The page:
The New York Times’s Maggie Haberman reported Friday that Trump was upset the Justice Department took this stance, and that he complained to Pence about it. The judge, however, agreed that suing Pence was improper.

There were also a few rather important factual errors. Notably, as pointed out by lawyer Akiva Cohen on Twitter, the suit claims that Arizona has appointed competing sets of electors, a situation that would mean the state would submit two sets of votes to Congress. But there are no competing slates of electors, in Arizona or elsewhere. The results of the 2020 presidential election — which was won by President-elect Joe Biden — have been certified in all 50 states and the District of Columbia, and no state legislature attempted to appoint an alternate slate of pro-Trump electors.

As Vox’s Andrew Prokop explained in December, pretend Republican electors in a handful of key swing states won by Biden did meet to cast their votes for Trump, but those votes have absolutely no legal force or substance behind them. Each state has only one valid set of electors, and those electors confirmed Biden’s Electoral College win last month, 306 to 232.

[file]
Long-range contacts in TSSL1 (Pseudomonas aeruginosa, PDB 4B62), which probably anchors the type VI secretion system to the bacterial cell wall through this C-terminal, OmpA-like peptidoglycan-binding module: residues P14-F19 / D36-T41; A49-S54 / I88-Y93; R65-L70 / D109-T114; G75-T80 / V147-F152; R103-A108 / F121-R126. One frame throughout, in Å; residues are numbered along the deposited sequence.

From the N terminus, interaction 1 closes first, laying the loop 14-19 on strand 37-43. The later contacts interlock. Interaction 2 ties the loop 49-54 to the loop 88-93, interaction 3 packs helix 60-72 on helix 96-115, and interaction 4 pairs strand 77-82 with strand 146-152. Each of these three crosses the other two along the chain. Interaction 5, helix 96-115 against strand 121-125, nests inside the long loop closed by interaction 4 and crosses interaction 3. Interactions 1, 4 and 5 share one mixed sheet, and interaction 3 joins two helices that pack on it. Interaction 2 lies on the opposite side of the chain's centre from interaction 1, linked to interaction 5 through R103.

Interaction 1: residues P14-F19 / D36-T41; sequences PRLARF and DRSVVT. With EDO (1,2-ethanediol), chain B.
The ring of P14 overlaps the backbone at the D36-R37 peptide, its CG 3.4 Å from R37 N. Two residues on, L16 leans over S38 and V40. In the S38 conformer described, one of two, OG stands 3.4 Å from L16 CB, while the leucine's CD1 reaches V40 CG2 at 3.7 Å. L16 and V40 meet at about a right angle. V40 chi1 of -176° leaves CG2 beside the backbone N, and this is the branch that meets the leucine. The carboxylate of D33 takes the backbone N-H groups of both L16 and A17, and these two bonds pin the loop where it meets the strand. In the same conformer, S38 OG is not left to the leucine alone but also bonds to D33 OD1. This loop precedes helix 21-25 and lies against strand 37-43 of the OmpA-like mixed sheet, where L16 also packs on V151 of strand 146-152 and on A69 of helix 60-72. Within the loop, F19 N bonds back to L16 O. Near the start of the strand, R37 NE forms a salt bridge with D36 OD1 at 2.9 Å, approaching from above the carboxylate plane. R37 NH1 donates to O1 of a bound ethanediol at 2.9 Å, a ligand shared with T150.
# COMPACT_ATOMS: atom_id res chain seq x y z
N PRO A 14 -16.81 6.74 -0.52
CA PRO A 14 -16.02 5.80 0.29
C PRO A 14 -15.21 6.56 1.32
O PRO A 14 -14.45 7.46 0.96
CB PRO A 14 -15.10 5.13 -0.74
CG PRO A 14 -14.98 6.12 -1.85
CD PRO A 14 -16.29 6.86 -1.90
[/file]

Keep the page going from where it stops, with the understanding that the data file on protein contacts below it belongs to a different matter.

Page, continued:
Gohmert, for his part, appears to be in denial: “Judge rules ‘no standing’ in my lawsuit to toss fraudulent Biden electors,” he tweeted Friday. “If I don’t have standing, no one does. When no one ever has standing, what good is a court system?”

And he strayed into even more dangerous territory Saturday in an appearance on the conservative cable network Newsmax, falsely claiming that if Trump is not allowed to steal the election from Biden, “it will mean the end of our republic,” and saying, “in effect, the ruling would be that you gotta go to the streets and be as violent as antifa and BLM.”